Mention snoring and everyone will have a story to tell about being kept awake or keeping others awake. But besides rattling the room, snoring can be a telltale sign of a more serious problem called obstructive sleep apnea.
With its notable breathing pauses and disruptive sleep, obstructive sleep apnea is estimated to affect 10 percent of men and 4 percent of women between the ages of 35 and 65. It is caused by a collapse of the muscles in the back of the throat (upper portion of the airway) while asleep. This area is prone to collapse because it is held open only by muscle without any bony or solid structure. All of our muscles relax while asleep at night so a collapse occurs in all individuals. If the airway is crowded or narrowed to begin with, then that collapse results in a blockage. When you try to breathe in air, it can’t get through.
Typical signs include sleepiness, un-refreshing sleep, morning headaches, trouble maintaining sleep, heart burn at night or morning, and sweating while asleep.
Untreated sleep apnea is a serious risk factor for cardiovascular disease, such as high blood pressure, stroke and heart attack. During sleep apnea episodes, which are typically characterized by loud snoring then gasps for breath, a drop in oxygen signals a stressful situation for your body, causing the heart to beat faster and blood pressure to rise. It’s as if your body is reacting to a stressful event even though you’re asleep.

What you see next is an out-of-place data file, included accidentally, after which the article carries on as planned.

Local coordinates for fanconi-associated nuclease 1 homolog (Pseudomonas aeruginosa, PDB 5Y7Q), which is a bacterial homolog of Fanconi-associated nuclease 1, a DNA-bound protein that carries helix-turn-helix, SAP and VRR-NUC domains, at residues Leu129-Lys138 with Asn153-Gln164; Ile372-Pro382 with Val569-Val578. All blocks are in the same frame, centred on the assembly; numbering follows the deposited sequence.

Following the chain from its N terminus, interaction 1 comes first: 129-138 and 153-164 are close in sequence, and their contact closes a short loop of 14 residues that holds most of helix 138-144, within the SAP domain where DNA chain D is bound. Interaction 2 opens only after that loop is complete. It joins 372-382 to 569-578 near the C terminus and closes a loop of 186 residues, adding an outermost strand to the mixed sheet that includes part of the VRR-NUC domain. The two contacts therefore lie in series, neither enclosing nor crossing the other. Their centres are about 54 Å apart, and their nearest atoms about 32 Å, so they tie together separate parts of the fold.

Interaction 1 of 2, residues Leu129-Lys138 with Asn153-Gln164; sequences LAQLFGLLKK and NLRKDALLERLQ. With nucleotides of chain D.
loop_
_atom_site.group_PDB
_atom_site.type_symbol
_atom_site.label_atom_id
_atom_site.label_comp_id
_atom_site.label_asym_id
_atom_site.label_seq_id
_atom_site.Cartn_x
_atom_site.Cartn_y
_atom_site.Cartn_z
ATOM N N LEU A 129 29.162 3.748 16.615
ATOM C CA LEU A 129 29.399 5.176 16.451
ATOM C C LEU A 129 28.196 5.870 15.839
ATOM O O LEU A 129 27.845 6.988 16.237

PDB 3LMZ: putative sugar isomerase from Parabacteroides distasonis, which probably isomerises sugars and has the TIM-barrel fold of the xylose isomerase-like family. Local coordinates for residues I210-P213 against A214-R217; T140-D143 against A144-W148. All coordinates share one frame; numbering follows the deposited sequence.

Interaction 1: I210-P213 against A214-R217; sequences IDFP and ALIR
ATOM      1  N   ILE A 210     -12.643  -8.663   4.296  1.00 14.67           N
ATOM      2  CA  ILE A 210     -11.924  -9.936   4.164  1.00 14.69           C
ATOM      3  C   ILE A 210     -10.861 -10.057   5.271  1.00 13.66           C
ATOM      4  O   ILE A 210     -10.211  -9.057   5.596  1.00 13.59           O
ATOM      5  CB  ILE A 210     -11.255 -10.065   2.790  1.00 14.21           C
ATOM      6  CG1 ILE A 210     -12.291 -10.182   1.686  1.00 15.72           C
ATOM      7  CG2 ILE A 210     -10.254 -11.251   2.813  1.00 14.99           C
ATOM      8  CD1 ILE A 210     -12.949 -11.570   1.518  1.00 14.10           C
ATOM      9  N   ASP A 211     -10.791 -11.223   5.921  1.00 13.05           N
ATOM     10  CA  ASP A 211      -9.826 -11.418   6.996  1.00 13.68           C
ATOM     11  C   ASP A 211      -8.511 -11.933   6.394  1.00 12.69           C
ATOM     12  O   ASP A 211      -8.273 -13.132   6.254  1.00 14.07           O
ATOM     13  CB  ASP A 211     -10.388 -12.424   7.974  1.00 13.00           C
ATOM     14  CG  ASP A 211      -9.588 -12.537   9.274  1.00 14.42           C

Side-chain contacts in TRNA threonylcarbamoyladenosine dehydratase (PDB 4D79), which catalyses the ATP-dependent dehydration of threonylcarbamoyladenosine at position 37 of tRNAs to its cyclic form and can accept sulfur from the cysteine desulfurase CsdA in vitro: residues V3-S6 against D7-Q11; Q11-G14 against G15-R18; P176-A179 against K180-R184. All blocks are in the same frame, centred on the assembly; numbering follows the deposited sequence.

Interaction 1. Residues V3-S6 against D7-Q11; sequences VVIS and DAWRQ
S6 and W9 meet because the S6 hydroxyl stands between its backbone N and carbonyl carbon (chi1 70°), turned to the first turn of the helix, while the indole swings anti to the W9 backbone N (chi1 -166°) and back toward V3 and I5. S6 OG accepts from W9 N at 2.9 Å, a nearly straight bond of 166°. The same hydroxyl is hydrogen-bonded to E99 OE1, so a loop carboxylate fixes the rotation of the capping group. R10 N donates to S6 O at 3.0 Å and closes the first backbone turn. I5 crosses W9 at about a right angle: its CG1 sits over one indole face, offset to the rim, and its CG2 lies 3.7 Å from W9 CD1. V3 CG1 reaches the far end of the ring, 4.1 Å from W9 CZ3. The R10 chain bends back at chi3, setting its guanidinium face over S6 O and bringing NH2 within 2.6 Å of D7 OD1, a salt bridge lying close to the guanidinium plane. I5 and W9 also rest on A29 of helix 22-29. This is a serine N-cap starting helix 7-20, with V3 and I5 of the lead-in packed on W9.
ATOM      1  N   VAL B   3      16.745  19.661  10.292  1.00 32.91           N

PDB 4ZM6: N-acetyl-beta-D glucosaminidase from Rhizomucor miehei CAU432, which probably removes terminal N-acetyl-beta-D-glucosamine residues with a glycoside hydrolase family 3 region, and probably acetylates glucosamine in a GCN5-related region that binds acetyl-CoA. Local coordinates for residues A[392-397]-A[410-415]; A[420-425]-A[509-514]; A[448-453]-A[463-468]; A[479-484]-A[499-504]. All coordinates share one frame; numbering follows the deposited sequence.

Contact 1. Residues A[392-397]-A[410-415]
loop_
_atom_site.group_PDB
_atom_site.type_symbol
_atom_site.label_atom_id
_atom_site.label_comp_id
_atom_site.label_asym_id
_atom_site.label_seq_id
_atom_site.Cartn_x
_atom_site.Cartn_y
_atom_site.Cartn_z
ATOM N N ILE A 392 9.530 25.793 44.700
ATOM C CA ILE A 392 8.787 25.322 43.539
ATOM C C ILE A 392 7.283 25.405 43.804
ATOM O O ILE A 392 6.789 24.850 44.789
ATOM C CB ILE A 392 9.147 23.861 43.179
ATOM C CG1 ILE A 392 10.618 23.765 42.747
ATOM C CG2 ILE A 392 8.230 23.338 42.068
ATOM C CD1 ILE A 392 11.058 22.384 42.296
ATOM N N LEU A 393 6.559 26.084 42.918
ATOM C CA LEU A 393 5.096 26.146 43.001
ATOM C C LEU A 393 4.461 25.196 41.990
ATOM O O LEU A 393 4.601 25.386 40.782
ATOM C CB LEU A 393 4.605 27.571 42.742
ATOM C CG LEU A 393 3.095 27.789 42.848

Over the years, treatments for sleep apnea have improved. CPAP, or continuous positive airway pressure, is effective. A CPAP machine blows a continuous stream of air into your airway, keeping it open while you sleep.
For those who can’t tolerate a CPAP machine, there is a new minimally invasive breathing device that was recently approved by the Food and Drug Administration. The surgery involves implanting a pacemaker-like device in a patient’s chest just underneath the skin that senses the breathing cycle and stimulates a nerve in the tongue, helping keep the tongue down and the airway open. It requires only three small incisions – in the neck and chest. When the patient goes to sleep at night, all he or she has to do is press a button on a hand-held device to activate the sensor.
If you are concerned that you may have sleep apnea, a sleep study is the only way to confirm the diagnosis. Talk to your doctor about the signs you’re experiencing and the pros and cons of treatments. Sleep apnea can be managed, especially now with new treatments that are helping millions of sufferers get restorative sleep.
Dr. Jonathan Pomerantz is an otolaryngologist and director of adult sleep surgery with NorthShore University HealthSystem.